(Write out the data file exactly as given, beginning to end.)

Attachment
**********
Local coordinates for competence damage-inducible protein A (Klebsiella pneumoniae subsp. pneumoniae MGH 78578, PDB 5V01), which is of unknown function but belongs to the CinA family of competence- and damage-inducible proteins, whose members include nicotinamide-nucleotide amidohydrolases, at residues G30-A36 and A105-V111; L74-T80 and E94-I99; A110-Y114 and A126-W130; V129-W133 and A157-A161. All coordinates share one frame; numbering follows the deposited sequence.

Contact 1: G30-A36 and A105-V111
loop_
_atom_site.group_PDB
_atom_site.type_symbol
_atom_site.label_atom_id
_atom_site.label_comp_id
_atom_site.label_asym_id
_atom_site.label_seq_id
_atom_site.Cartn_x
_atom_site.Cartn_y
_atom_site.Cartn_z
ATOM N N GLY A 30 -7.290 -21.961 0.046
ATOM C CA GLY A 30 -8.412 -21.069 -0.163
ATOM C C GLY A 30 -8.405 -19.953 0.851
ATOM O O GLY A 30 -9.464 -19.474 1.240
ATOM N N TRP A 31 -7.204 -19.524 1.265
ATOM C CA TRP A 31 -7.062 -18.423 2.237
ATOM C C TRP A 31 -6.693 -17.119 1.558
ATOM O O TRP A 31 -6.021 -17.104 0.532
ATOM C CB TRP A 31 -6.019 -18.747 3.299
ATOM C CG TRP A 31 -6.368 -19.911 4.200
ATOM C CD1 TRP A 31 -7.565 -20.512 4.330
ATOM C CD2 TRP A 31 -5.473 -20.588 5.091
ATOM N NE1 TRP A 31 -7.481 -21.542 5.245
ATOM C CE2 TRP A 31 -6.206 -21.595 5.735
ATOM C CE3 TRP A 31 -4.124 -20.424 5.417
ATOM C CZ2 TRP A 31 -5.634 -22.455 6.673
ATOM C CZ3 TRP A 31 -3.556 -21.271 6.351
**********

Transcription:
Local coordinates for competence damage-inducible protein A (Klebsiella pneumoniae subsp. pneumoniae MGH 78578, PDB 5V01), which is of unknown function but belongs to the CinA family of competence- and damage-inducible proteins, whose members include nicotinamide-nucleotide amidohydrolases, at residues G30-A36 and A105-V111; L74-T80 and E94-I99; A110-Y114 and A126-W130; V129-W133 and A157-A161. All coordinates share one frame; numbering follows the deposited sequence.

Contact 1: G30-A36 and A105-V111
loop_
_atom_site.group_PDB
_atom_site.type_symbol
_atom_site.label_atom_id
_atom_site.label_comp_id
_atom_site.label_asym_id
_atom_site.label_seq_id
_atom_site.Cartn_x
_atom_site.Cartn_y
_atom_site.Cartn_z
ATOM N N GLY A 30 -7.290 -21.961 0.046
ATOM C CA GLY A 30 -8.412 -21.069 -0.163
ATOM C C GLY A 30 -8.405 -19.953 0.851
ATOM O O GLY A 30 -9.464 -19.474 1.240
ATOM N N TRP A 31 -7.204 -19.524 1.265
ATOM C CA TRP A 31 -7.062 -18.423 2.237
ATOM C C TRP A 31 -6.693 -17.119 1.558
ATOM O O TRP A 31 -6.021 -17.104 0.532
ATOM C CB TRP A 31 -6.019 -18.747 3.299
ATOM C CG TRP A 31 -6.368 -19.911 4.200
ATOM C CD1 TRP A 31 -7.565 -20.512 4.330
ATOM C CD2 TRP A 31 -5.473 -20.588 5.091
ATOM N NE1 TRP A 31 -7.481 -21.542 5.245
ATOM C CE2 TRP A 31 -6.206 -21.595 5.735
ATOM C CE3 TRP A 31 -4.124 -20.424 5.417
ATOM C CZ2 TRP A 31 -5.634 -22.455 6.673
ATOM C CZ3 TRP A 31 -3.556 -21.271 6.351